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|September 12, 2001||Subscribe to the Times | E-mail this story|
The 102nd Fighter Wing of the Massachusetts Air National Guard, which operates from the Otis Air National Guard Base on the Upper Cape, is charged with defense of the northeastern United States, including New York and Washington.
The wing has 18 F-15 Eagle jet fighters.
A base spokeswoman said Otis was responding to assignments given by the North American Aerospace Defense Command, which is headquartered in Colorado and coordinates U.S. air defense.
Otis Air National Guard Base, the Coast Guard's Air Station Cape Cod and the Army Guard's Camp Edwards, which are all on the Massachusetts Military Reservation, were all put on a heightened state of alert.
Effective yesterday morning, the three installations were closed to all but essential personnel. Security guards were posted at all entrances to the reservation.
As busloads of kindergartners rolled toward the Otis Memorial School for the afternoon session, they were greeted by National Guardsmen who searched their buses.
The Otis school, which serves all children of military families and every kindergartener in the Bourne system, stayed open all day and will remain open today, officials said.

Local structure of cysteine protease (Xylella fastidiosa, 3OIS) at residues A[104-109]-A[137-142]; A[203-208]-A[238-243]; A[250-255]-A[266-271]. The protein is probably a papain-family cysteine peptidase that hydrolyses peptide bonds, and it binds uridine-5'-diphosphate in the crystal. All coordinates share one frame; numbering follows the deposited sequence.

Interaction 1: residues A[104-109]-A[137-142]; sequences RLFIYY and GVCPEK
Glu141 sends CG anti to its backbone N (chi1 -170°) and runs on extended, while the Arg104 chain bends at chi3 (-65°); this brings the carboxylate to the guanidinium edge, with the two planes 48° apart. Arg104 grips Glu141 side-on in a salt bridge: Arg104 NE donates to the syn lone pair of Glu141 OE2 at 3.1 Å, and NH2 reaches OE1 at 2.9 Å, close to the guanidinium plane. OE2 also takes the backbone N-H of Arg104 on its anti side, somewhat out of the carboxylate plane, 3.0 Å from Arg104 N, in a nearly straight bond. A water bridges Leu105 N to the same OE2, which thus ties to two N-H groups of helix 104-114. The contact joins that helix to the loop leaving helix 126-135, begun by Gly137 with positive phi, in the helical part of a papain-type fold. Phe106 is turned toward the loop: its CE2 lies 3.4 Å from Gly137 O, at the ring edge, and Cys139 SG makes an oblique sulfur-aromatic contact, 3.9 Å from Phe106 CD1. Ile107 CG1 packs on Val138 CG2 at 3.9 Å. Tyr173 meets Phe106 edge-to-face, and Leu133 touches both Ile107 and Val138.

The Coast Guard sent two Jayhawk HH-60 helicopters from Air Station Cape Cod to assist in medical evacuations of victims of the terrorist attacks.
The two helicopters, each carrying four crewmembers, flew to Long Island and were standing by to help, according to Lt. Rob Barthelmes at the Cape station.
A Falcon jet also was standing by at Air Station Cape Cod late yesterday afternoon to ferry more crewmembers and medical equipment to the Cape helicopters on Long Island.
Early yesterday evening, it was unclear whether Otis was operating many more F-15 flights than usual. A base spokeswoman, Lt. Col. Margaret Quenneville, declined to comment on how many jets were activated yesterday.
The base keeps two F-15s ready to fly on a moment's notice 24 hours a day.
"Today wasn't typical," said a resident who declined to give his name. "Today was jets leaving all day long."
Another neighborhood resident, Bill Thompson, said he noticed increased activity around 10 or 10:30 a.m. yesterday, with the fighters taking off in pairs.
An apparent increased activity in the sky was matched by increased scrutiny on the ground.
William Wibel, principal of the Otis Memorial School on the base, said that school buses were searched for any hint of explosives.
"There was no noticeable impact on the children," Wibel said. "We just played it down as a visitor on the bus."
Several parents who were nervous about their children being on the base, came and pulled them out of school. While tensions are sure to remain on edge for days, Wibel assured parents that the Otis school will be a safe place for children. All doors to the building will remain bolted, and school officials will continue to check the IDs of any schools visitors.
And while the military base wasn't closed, its gates were locked to anyone who wasn't supposed to be there.
The Army monitored the Sandwich gate. The Air Force watched the Bourne entrance. And the Coast Guard covered the Falmouth gate.
Wibel was preparing for a meeting with military commanders when he first heard about the first World Trade Center crash. That meeting was abruptly canceled.
"As I drove away, and was listening to the news on the radio, the 102nd was scrambling into duty," said Wibel, who could hear four more jets launching as he spoke later in the day.